Rock the Plaza has become one of the most popular events every summer, with a weekly slate of top-notch musical talent taking the stage on the Allen County Public Library plaza each Saturday evening. With four acts each week, there’s always a little something for everybody, but for many it’s just a great way to get out, enjoy summer and catch some great tunes. All free of charge.Since the event has been going on for over a decade now, it’s easy to feel like it’s always been part of our local offerings, always been part of downtown. But of course, like everything else, it started somewhere. And it didn’t start with the good folks at ACPL. It started with one enterprising musician who had something less grand, less permanent in mind.
“It was selfish, in all honesty,” says Kyle Haller, who describes Rock the Plaza as “my baby.”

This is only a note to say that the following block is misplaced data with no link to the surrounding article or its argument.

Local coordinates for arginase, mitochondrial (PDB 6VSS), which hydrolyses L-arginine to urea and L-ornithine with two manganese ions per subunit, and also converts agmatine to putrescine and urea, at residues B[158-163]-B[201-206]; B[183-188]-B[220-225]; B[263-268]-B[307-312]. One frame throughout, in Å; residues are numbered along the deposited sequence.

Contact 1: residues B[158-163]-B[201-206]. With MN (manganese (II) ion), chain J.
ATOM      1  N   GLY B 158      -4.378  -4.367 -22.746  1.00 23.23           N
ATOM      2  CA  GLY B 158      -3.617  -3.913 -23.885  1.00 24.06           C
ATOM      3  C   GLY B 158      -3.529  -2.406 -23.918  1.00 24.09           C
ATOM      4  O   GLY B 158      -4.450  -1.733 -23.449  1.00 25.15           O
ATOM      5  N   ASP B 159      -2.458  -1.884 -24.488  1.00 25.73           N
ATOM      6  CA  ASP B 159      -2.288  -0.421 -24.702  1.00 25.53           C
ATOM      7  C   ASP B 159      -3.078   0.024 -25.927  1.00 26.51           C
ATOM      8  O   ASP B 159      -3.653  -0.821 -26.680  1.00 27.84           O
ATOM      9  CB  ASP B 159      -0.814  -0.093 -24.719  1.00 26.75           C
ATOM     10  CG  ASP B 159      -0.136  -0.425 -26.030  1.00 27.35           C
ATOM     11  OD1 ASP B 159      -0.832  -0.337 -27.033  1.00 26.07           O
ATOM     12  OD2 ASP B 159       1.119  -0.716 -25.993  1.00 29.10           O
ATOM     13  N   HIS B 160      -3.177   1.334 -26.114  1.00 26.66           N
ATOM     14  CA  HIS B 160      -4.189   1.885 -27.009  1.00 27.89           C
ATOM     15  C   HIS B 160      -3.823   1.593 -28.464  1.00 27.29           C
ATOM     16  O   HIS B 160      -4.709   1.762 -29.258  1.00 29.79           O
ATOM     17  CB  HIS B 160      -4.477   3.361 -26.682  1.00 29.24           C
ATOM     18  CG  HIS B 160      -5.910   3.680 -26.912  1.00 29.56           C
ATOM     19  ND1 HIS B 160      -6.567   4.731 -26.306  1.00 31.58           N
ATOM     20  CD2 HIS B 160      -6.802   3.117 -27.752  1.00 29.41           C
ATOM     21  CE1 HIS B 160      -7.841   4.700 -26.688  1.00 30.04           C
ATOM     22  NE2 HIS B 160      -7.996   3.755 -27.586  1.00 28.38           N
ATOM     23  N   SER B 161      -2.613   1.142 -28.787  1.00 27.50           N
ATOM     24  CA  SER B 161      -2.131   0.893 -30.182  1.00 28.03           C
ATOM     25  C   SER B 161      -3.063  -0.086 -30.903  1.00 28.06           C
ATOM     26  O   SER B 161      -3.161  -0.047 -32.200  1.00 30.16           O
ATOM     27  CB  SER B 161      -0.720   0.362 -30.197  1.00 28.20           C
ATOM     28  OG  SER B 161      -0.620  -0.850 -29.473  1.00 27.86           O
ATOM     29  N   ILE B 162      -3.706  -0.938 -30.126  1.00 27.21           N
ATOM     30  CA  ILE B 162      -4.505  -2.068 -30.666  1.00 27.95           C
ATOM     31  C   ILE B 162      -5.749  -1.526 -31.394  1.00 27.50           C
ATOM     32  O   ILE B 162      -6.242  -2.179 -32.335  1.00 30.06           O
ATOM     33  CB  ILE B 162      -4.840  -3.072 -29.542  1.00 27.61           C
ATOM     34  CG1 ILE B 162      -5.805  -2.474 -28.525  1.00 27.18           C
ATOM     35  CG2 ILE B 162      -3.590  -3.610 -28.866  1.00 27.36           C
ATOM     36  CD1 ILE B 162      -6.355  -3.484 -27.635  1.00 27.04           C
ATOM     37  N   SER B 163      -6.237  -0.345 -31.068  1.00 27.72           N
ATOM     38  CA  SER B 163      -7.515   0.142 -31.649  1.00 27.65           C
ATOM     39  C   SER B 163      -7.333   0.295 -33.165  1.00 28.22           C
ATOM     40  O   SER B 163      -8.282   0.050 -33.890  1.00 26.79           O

“I was driving by the library when they were renovating it and saw that stage. I loved that stage and just wanted to play on it.”
Haller, who was born in Albion but spent most of his youth in Fort Wayne, says he’s been playing in bands as long as he’s been old enough to play. His band Phil’s Family Lizard is well known to the Fort Wayne music community, and when Haller says he just wanted a chance for his band to take the library plaza by storm, he’s admitting that he had no idea what he started.
“I just started begging library people until eventually I talked to Steven Fortriede who no longer works there but at the time was second in command. I went in and talked to him and told him I really wanted my band to play there. He listened but told me that they really don’t do one-time deals like that, that they prefer doing a series of events. So I told him, ‘Hey we can do a summer series of concerts!’ Then he was interested. He just said ‘Really?’”
Having now piqued the interest of ACPL to serve as hosts for the series, it was up to Haller to make it happen. When Fortriede asked him how many people might attend such a thing, Haller estimated 50, which sounded good to ACPL. It turns out Haller was off by a bit.